HomeNewsArticle Display

Keesler hosts 2AF training summit

U.S. Air Force Chief Master Sgt. JoAnne Bass, 2nd Air Force command chief, engages in a discussion with attendees during the 2nd Air Force Training Group Superintendent Summit at Keesler Air Force Base, Mississippi, Oct. 30, 2018. The two-day summit allowed training group senior enlisted leaders to share their missions and identify challenges and best practices that could be implemented throughout the command. (U.S. Air Force photo by Kemberly Groue)

U.S. Air Force Chief Master Sgt. JoAnne Bass, 2nd Air Force command chief, engages in a discussion with attendees during the 2nd Air Force Training Group Superintendent Summit at Keesler Air Force Base, Mississippi, Oct. 30, 2018. The two-day summit allowed training group senior enlisted leaders to share their missions and identify challenges and best practices that could be implemented throughout the command. (U.S. Air Force photo by Kemberly Groue)

KEESLER AIR FORCE BASE, Miss. --

For the first time, enlisted leadership from all five 2nd Air Force training wings met here for a superintendent training summit Oct. 30-31.

The summit was designed to allow training group superintendents to share missions and identify common challenges and best practices that could be implemented throughout the command.

“Although we all train, develop and inspire Airmen, we all do it in a different way,” said Chief Master Sgt. JoAnne Bass, 2nd AF command chief. “During my immersion it was pretty clear that we haven’t gotten all our training groups together to synchronize and create an opportunity where all the different training groups at all of our wings could sit down, cross talk and share the great things they are doing within their wings, but also to be able to share their challenges.”

Among the discussions of best practices were success stories using innovations such as augmented reality and virtual reality. The 82nd Training Group at Sheppard Air Force Base, Texas, upgraded its sheet metal structural maintenance training program and added new flightline simulators for its logistics officer course.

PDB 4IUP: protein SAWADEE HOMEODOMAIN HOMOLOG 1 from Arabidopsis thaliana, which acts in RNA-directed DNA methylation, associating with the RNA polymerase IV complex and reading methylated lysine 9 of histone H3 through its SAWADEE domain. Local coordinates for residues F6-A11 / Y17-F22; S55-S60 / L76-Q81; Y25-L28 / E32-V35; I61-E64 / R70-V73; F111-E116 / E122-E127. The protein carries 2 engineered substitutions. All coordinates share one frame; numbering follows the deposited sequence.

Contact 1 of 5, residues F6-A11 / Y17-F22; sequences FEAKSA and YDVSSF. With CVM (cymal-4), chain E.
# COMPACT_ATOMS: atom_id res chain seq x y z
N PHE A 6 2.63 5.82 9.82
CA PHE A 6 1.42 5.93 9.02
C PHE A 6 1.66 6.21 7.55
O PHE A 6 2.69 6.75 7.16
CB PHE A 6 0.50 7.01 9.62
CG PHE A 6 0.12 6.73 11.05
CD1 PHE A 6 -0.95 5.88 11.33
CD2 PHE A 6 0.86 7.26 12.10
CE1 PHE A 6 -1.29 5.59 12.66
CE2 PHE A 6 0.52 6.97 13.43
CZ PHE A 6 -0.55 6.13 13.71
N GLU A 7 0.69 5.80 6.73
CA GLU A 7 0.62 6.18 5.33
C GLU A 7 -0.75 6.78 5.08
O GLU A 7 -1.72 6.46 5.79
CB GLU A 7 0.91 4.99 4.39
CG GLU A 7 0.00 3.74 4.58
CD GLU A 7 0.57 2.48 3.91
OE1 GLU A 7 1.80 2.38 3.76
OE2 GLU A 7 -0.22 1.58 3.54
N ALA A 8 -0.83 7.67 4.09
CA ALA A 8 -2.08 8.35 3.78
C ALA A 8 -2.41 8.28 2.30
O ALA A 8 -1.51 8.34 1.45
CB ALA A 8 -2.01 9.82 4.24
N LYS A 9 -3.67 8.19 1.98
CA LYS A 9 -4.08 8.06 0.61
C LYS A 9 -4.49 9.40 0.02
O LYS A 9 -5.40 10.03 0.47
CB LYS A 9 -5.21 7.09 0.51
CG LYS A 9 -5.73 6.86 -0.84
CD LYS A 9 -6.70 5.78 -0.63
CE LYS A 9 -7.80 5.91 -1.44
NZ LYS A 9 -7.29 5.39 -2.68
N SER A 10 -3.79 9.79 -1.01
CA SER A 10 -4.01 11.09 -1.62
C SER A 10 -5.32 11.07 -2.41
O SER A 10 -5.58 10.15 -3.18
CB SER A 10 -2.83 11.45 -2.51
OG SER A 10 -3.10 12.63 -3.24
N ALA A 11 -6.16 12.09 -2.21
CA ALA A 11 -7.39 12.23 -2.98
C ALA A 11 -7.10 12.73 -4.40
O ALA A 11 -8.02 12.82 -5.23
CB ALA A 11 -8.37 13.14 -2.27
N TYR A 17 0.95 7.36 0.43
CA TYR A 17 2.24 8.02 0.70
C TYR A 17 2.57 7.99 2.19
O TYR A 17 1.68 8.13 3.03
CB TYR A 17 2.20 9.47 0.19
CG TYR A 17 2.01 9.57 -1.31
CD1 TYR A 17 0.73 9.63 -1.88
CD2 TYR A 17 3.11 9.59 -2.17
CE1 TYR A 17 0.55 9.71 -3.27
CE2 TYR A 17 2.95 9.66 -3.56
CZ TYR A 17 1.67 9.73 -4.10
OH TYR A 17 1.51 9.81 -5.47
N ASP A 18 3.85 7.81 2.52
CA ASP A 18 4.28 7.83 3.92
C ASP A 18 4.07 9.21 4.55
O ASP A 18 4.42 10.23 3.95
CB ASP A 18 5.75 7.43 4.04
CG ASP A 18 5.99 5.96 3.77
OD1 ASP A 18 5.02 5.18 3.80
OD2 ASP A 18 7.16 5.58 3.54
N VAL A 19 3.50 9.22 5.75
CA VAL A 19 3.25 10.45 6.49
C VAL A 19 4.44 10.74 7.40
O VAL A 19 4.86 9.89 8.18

“The new simulators are going to give our officers more real-life scenarios they are going to experience on the flightline when they are generating sorties and getting aircraft in the air,” said Tech. Sgt. Rheanne Marlow, 363rd Training Squadron instructor supervisor.

Marlow explained the AR/VR system is also helpful for reducing training-related expenses, as well as improving safety conditions for sheet metal students. While in the simulator, students can practice painting and coating aircraft components without needing expensive materials and protective equipment.

“In the simulator they can actually paint, go around curves and change different nozzles and settings without actually doing it,” she said. “What this saves is hazardous material costs, safety and risk management. With AR/VR and getting new simulators, it’s going to cost money up front initially but then in the long term will pay off and we will be able to produce better Airmen, faster.”

According to Marlow, one of the benefits of the summit was the opportunity to learn both best practices and managing challenges facing today’s Air Force directly from other training group leaders.

“Everyone is low on manning and funding and it doesn’t look like that is going to get better in the future,” she said. “Sitting here with all these chiefs, I have learned so much and I can go back and motivate my guys. Second AF - they hear us, they understand our pains, these are the roadblocks and they are trying.”

Having leadership together for group discussion and problem solving is something Bass understands as a powerful learning tool.

“There is something good about getting people together face to face. When we can sit together and have meaningful conversations and dialogue, that’s the most empowering thing,” she said.

Common challenges expressed across the 2nd AF training wings were managing the mission with limited resources and modernizing policies to align with current Air Force conditions.

“We’re the smallest Air Force we’ve ever been yet our threat is global,” Bass said. “We’ve got an enemy who is pretty hungry and wants nothing more than to have a leading edge.

In today’s Air Force, our training and how we educate and develop today’s Airmen, must evolve,” she continued. We have got to create Airmen that can outthink and outsmart our enemy and that’s the bottom line. We have got to be smarter, faster and better than the enemy.”

With the success of the recent summit, the command chief plans to have another training group summit in 6-8 months to discuss the progress on issues raised and address any additional challenges.